Saturday, May 25, 2013

Springtime in Okinawa

Since it's been so rainy here in Okinawa these past couple of weeks, I thought I'd post some springtime photos that I took around the island right before we entered the rainy season.  To go right along with the  dreary weather, I haven't been feeling so well these past couple of weeks, so I'm hoping these will lift my spirits:)  Enjoy!

Field upon field of flowers

Some beautiful dishes found in Yomitan Pottery Village

Me working on some photos for my website

Shisa guarding someone's house

Hope your spring is looking bright!  Thank you for following!


Sunday, May 19, 2013

Dragon Boat Races

Another part of Golden Week involves the Dragon Boat Races, an Okinawan tradition that occurs all over the island.  This event began back in the 14th century to honor the god of the sea.  Crowds gather to watch teams as they furiously row their brightly colored boats, painted to resemble fierce dragons.  The teams are made up of groups of people from all over Okinawa - Japanese and American alike.  In fact, the US Navy women's team is always one of the top teams each year!  It's a special event that brings together so many different people, cheering for the end of one race as another one begins.  

The races, called Haarii (a Chinese word meaning "dragon"), are generally accompanied by food, games, music and festivities, the biggest celebration being held at the port in downtown Naha.  Although I've missed the past couple years of races, I made up for it this year by getting to go to the White Beach races as well as the big Naha races.  Matt and I parked near downtown and rode our bikes over to the big festival, which was a fun and unique way to experience it.  It was exciting to be a part of the rich Okinawan culture at both events - so glad I got to see them! 


Wednesday, May 8, 2013

Golden Week

To us as Americans living in Japan, Golden Week is simply one week a year where there is a ton of traffic and all of our favorite stores are closed.  This year, however, we decided to really take some time to celebrate right along with the locals.  Golden Week is actually a collection of four national Japanese holidays that all fall within the same week.  One of the most well-known is called Kodomo no hi (Children's Day).  The boy's festival is celebrated by colorful carp streamers being hung up all over Okinawa.  The carp symbolizes strength, power, and success in life, which is what the Japanese pray for their sons' futures.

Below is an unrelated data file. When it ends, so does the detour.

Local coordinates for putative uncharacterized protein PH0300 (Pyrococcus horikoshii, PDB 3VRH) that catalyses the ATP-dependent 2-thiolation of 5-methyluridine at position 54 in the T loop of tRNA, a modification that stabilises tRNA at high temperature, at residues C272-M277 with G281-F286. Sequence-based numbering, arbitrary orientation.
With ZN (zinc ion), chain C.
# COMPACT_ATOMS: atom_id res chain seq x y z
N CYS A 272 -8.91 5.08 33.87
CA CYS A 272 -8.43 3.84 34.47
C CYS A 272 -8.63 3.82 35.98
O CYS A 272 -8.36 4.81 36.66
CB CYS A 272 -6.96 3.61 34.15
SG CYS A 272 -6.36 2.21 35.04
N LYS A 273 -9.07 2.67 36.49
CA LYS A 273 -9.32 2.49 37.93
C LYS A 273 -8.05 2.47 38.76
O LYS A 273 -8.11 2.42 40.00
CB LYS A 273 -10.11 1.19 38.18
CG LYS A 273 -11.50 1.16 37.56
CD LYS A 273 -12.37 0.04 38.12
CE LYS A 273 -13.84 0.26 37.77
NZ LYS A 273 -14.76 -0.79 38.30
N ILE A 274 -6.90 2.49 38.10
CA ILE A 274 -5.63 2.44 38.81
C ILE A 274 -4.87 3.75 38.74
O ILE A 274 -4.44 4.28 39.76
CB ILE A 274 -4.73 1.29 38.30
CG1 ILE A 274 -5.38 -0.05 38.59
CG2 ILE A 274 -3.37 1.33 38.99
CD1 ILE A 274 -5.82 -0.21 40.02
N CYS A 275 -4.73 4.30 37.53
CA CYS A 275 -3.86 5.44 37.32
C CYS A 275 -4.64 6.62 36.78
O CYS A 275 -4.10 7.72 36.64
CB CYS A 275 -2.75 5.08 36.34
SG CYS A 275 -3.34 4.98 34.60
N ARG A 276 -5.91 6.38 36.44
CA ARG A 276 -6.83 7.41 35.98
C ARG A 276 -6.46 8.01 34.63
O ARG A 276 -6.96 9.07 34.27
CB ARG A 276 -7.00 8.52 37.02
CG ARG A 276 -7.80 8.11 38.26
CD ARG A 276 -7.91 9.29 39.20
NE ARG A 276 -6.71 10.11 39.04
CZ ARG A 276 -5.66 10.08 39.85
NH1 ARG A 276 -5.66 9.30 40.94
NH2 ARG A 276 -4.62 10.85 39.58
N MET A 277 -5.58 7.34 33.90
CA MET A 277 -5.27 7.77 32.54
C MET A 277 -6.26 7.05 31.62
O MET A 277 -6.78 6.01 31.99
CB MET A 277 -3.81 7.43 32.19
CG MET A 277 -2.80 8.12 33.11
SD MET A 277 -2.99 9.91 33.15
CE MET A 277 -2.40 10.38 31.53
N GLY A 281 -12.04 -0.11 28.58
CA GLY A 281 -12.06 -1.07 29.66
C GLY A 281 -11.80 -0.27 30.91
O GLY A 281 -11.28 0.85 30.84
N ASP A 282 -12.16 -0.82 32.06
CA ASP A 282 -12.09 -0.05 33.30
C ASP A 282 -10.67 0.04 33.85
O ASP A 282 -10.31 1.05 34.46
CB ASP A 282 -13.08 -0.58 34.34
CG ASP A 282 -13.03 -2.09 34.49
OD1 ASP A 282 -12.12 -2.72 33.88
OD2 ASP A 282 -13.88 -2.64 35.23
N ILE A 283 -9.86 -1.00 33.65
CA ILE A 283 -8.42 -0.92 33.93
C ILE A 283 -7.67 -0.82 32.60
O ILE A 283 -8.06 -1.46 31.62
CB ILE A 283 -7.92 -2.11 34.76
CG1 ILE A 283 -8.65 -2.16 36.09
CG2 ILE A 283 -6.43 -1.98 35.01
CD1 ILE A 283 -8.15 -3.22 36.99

Thursday, May 2, 2013

Sword Show Comes to Oki

One thing I haven't learned much about since living in Japan is their craft of making exquisite samurai swords - ever heard of a Katana?  These aren't just weapons, but also incredible pieces of art.  A true Japanese sword is made from two different types of Japanese steel: a harder outer jacket of steel wrapped around a softer inner core of steel.  This method creates a blade which has a uniquely hard and highly razor sharp edge to it.  During the process of creating these samurai swords the raw steel is heated and hammered, split and folded back on itself many times and re-welded to create thousands of tiny layers.  The particular way that the steel is folded, hammered, and re-welded determines the distinctive grain pattern of the blade, and this feature indicates the period, place, and actual maker of each blade.   

I learned all of this just last weekend when we had a samurai sword show come to Okinawa.  I would have loved for us to buy one, but what I didn't realize about these swords (more like pieces of artwork) is that they weren't made recently - they were actually super old antiques - which apparently drives the price quite high.  Most of the swords we saw were made back in the 1300's or 1400's - some were older than the USA!  I was shocked at how old they were.  Because of this, the prices started at $5,000 and went up and up from there.  Even though we didn't end up buying anything, it was still really fun to look and learn.   

This little ball on a stick was used to apply powder to the swords to clean them

I know the actual blades are cool, but I really appreciated the detail & craftsmanship put into these beautiful handles as well. 

More posts soon to come!

- C